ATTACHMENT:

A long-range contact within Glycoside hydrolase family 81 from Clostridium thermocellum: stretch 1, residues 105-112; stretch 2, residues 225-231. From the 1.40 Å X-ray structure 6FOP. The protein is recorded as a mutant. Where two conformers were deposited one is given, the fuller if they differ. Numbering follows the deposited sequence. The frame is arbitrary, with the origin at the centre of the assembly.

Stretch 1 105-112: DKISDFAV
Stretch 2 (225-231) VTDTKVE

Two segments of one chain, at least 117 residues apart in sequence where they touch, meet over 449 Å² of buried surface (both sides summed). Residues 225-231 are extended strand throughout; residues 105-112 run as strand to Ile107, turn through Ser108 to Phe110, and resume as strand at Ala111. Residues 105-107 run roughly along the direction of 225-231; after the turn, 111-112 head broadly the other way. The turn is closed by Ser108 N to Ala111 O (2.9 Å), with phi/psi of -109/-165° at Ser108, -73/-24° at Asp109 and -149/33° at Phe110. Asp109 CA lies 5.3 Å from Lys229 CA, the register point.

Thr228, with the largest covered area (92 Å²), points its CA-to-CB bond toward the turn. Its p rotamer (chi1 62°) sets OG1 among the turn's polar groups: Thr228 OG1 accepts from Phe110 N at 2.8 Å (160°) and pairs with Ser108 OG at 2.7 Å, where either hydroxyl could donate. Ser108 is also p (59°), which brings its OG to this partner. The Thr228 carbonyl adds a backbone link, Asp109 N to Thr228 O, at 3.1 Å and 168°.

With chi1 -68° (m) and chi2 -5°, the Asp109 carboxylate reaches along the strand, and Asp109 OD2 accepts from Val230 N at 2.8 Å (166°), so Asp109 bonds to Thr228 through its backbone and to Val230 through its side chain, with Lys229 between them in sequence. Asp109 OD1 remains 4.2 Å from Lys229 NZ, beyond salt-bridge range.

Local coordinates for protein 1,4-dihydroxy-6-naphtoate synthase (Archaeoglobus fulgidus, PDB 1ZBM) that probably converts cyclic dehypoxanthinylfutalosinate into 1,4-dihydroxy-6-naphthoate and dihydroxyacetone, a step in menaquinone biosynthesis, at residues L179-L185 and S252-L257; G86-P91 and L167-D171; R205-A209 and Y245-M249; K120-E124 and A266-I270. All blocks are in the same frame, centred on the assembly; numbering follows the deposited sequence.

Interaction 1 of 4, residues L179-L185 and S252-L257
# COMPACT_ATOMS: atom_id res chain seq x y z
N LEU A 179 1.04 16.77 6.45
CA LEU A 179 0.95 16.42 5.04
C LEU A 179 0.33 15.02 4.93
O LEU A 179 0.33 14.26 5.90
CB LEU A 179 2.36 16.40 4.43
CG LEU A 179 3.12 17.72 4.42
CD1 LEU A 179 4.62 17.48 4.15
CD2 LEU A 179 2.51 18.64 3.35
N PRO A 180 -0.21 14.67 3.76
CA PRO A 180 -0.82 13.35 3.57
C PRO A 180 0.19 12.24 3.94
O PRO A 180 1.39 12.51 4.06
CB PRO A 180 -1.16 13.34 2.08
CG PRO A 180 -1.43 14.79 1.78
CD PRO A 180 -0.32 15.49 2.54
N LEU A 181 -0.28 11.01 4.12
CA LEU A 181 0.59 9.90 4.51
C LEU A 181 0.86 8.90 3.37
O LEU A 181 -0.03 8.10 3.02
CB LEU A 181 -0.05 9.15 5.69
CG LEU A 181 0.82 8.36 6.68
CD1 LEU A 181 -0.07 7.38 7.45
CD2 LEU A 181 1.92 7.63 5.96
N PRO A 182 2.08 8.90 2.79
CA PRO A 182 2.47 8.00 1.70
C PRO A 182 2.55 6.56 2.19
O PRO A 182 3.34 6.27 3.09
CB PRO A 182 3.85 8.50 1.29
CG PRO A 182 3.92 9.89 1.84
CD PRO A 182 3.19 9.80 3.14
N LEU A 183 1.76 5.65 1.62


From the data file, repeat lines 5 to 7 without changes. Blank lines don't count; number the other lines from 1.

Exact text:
Thr228, with the largest covered area (92 Å²), points its CA-to-CB bond toward the turn. Its p rotamer (chi1 62°) sets OG1 among the turn's polar groups: Thr228 OG1 accepts from Phe110 N at 2.8 Å (160°) and pairs with Ser108 OG at 2.7 Å, where either hydroxyl could donate. Ser108 is also p (59°), which brings its OG to this partner. The Thr228 carbonyl adds a backbone link, Asp109 N to Thr228 O, at 3.1 Å and 168°.

With chi1 -68° (m) and chi2 -5°, the Asp109 carboxylate reaches along the strand, and Asp109 OD2 accepts from Val230 N at 2.8 Å (166°), so Asp109 bonds to Thr228 through its backbone and to Val230 through its side chain, with Lys229 between them in sequence. Asp109 OD1 remains 4.2 Å from Lys229 NZ, beyond salt-bridge range.

Local coordinates for protein 1,4-dihydroxy-6-naphtoate synthase (Archaeoglobus fulgidus, PDB 1ZBM) that probably converts cyclic dehypoxanthinylfutalosinate into 1,4-dihydroxy-6-naphthoate and dihydroxyacetone, a step in menaquinone biosynthesis, at residues L179-L185 and S252-L257; G86-P91 and L167-D171; R205-A209 and Y245-M249; K120-E124 and A266-I270. All blocks are in the same frame, centred on the assembly; numbering follows the deposited sequence.